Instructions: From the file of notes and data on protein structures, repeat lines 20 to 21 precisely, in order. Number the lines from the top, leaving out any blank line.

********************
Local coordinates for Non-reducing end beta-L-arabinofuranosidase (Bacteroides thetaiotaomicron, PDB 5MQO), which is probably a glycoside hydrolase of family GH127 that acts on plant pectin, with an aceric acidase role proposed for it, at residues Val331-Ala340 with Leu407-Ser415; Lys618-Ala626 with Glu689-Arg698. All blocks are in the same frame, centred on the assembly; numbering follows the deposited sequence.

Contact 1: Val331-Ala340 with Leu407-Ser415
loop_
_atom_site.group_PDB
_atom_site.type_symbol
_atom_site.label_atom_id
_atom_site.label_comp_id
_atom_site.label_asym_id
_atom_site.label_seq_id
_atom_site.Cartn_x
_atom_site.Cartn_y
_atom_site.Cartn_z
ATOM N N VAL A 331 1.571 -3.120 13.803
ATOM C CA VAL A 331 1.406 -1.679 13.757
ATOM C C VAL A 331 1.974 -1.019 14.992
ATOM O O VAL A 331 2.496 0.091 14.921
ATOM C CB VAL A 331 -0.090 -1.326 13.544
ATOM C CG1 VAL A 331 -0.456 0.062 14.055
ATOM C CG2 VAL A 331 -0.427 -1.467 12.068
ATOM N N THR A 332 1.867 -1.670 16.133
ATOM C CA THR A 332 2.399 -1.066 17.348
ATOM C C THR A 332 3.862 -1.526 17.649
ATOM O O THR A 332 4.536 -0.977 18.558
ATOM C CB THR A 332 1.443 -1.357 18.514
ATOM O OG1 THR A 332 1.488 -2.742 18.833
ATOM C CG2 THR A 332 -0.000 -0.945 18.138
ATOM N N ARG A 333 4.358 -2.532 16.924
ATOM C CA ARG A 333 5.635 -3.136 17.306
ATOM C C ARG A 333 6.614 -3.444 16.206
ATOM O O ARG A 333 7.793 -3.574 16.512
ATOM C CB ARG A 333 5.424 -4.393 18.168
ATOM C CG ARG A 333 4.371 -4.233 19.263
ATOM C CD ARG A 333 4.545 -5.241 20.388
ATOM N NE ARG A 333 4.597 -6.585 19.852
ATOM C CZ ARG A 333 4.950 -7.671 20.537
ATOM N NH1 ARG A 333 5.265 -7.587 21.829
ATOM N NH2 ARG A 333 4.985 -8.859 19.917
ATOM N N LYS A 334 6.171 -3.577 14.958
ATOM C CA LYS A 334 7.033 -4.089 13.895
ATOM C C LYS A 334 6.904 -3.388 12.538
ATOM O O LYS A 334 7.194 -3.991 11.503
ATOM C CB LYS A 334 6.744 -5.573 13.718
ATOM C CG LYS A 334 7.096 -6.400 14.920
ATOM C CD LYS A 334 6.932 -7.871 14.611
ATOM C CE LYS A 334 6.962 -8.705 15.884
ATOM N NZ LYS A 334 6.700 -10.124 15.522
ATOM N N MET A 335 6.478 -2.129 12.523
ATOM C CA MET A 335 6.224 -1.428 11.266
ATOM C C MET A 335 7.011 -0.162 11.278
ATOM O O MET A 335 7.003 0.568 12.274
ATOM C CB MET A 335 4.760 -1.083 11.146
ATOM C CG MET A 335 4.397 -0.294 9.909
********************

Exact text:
ATOM N N THR A 332 1.867 -1.670 16.133
ATOM C CA THR A 332 2.399 -1.066 17.348